► In today’s News Tribune — Solution for illegal farm labor: Legalize it (editorial) — Make the H-2A visas workable for farmers and farm workers, then start cracking down on those who continue to break the laws against hiring illegal workers. And don’t wait on the political class to stop its bickering about border fences, E-Verify, Arizona, drug-running, anchor babies and whatnot. Farmers need legality now.
► In today’s NY Times — FAA impasse that hit 4,000 ends, for now — The Obama administration has reached a patchwork agreement with Congressional leaders to end a 13-day partial shutdown of the FAA. The agreement signals an end, at least for a few weeks, to a standoff over policy issues that had left 4,000 agency employees out of work, idled tens of thousands of workers at hundreds of airport construction projects and cost the federal government more than $350 million in lost taxes.
► In today’s NY Times — Public disapproval rate of Congress hits 82% after debt talks — The debate over raising the debt ceiling, which brought the nation to the brink of default, has sent disapproval of Congress to its highest level on record and left most Americans saying that creating jobs should now take priority over cutting spending.
► Today from AP — Unemployment rate dips, economy adds 117,000 jobs — Hiring picked up slightly in July and the unemployment rate dipped to 9.1%. The modest improvement may quiet fears of another recession a day after Wall Street posted its worst losses in nearly three years.
► From Reuters — House Democrats wary of “path” to trade deals — Two senior Democrats on Thursday reacted warily to a Senate deal to ensure passage of three long-delayed free trade agreements, saying they wanted an absolute guarantee that a retraining program for displaced workers would also be approved. “The path forward in the House as well as the Senate must be ironclad in its assurance that TAA will be renewed,” Reps. Sander Levin and Jim McDermott said in a joint statement.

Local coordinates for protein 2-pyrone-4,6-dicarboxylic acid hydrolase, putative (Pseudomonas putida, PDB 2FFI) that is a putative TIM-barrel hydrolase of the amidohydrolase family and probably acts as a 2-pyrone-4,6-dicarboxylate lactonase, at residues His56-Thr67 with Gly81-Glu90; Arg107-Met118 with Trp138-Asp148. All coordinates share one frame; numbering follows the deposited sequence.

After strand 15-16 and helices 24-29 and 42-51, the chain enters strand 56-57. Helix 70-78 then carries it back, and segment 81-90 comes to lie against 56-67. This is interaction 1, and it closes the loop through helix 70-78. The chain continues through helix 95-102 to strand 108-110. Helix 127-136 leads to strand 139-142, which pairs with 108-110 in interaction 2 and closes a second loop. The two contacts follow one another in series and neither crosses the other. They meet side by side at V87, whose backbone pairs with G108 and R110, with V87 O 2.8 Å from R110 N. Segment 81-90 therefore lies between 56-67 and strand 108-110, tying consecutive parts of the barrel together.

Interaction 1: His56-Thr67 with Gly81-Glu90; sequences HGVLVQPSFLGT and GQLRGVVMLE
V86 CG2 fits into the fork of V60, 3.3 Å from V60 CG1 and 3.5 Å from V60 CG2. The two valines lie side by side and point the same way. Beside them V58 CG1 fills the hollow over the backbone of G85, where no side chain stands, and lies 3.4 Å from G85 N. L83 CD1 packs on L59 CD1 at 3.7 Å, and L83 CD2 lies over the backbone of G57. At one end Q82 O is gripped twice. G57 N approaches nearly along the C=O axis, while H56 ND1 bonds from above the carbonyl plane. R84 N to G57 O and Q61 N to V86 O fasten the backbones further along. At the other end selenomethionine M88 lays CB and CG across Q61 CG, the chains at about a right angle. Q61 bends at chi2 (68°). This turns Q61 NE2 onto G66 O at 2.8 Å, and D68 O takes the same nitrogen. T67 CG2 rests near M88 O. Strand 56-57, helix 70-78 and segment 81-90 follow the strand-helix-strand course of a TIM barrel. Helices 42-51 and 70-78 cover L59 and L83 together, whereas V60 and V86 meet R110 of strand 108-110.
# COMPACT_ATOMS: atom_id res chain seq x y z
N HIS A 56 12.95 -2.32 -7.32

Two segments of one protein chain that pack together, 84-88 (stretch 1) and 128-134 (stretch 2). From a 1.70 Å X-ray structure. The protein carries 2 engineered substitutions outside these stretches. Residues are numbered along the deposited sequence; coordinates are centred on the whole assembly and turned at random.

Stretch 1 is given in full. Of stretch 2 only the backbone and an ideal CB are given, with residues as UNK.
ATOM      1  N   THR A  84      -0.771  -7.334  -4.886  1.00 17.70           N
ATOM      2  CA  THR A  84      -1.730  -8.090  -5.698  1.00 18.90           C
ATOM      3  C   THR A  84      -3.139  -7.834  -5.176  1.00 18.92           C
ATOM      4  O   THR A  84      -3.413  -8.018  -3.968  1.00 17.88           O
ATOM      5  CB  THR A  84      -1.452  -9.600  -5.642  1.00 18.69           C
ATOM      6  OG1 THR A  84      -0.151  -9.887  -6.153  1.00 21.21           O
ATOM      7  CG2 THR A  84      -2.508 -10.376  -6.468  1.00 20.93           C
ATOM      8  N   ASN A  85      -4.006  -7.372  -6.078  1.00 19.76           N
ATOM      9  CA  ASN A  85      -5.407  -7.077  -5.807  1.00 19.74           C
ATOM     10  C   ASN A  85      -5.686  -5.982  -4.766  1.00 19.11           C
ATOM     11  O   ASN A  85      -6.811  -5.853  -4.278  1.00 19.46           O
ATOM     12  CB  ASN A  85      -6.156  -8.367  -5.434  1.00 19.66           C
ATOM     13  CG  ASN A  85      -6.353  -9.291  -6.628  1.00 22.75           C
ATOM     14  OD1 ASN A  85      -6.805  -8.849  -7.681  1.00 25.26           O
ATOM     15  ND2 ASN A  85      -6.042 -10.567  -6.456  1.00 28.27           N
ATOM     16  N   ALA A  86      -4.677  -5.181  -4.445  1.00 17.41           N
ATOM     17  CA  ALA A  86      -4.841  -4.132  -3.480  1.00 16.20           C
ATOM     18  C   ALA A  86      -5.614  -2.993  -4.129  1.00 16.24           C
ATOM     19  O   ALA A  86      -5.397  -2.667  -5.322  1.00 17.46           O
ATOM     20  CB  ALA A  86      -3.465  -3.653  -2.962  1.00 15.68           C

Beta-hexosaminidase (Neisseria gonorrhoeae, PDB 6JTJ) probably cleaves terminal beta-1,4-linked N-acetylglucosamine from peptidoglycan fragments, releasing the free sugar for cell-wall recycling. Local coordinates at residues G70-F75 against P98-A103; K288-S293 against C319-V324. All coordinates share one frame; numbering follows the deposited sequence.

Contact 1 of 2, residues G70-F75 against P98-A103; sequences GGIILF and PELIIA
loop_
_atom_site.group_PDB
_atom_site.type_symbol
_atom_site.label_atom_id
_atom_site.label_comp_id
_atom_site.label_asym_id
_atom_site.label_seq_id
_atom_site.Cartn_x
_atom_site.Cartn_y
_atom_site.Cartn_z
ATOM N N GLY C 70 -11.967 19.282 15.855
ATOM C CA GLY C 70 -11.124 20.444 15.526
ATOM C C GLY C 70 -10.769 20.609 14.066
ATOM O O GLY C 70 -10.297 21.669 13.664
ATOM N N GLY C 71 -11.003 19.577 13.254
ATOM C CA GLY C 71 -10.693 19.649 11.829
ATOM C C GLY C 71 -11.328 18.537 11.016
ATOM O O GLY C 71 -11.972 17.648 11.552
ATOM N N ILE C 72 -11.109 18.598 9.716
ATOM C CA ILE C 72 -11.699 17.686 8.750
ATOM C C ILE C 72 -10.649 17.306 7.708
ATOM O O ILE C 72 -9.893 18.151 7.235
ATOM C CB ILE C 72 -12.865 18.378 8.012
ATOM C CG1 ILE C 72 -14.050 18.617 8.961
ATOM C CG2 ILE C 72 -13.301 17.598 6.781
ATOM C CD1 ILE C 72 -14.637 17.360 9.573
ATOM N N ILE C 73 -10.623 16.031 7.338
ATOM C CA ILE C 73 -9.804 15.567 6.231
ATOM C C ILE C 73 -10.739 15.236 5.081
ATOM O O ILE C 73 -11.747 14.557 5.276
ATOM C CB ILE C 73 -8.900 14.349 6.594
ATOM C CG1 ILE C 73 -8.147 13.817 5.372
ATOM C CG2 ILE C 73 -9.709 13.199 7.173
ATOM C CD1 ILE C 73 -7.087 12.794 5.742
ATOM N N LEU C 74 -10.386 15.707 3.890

► In today’s NY Times — End the debt limit (editorial) — The debt limit is not necessary, or good for the economy, and is now a political hand grenade.
► At NYTimes.com — Labor’s decline and wage inequality — The decline in organized labor’s power and membership has played a larger role in fostering increased wage inequality in the United States than is generally thought, according to a study published in the American Sociological Review this month. The study found that the decline in union power and density since 1973 explained a third of the increase in wage inequality among men since then, and a fifth of the increased inequality among women.
► In today’s NY Times — The wrong worries (Paul Krugman column) — The economy isn’t recovering, and Washington has been worrying about the wrong things. It’s now time — long past time — to get serious about the real crisis the economy faces. The Fed needs to stop making excuses, while the president needs to come up with real job-creation proposals. And if Republicans block those proposals, he needs to make a Harry Truman-style campaign against the do-nothing G.O.P. This might or might not work. But we already know what isn’t working: the economic policy of the past two years — and the millions of Americans who should have jobs, but don’t.
The Stand posts links to Washington state and national news of interest every weekday morning by 9 a.m. Make this electronic “clip service” your first stop each morning! These links are functional on the date of posting, but sometimes expire.